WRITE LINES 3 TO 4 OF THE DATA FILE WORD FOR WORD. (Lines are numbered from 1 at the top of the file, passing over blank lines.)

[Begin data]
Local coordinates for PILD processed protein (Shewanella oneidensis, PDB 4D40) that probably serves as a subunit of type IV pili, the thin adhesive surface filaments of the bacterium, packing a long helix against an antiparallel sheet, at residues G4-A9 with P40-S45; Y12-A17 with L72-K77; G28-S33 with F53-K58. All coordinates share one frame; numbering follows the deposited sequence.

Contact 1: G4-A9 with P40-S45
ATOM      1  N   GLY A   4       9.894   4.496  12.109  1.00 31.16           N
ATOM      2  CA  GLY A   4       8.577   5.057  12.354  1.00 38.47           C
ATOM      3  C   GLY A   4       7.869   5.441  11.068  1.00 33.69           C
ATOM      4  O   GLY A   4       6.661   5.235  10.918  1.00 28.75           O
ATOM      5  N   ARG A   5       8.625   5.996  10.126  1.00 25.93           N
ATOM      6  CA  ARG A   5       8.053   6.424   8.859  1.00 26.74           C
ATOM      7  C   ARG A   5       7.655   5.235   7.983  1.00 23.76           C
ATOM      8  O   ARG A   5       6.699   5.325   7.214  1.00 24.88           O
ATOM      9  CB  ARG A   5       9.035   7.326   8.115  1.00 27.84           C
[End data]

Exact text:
ATOM      1  N   GLY A   4       9.894   4.496  12.109  1.00 31.16           N
ATOM      2  CA  GLY A   4       8.577   5.057  12.354  1.00 38.47           C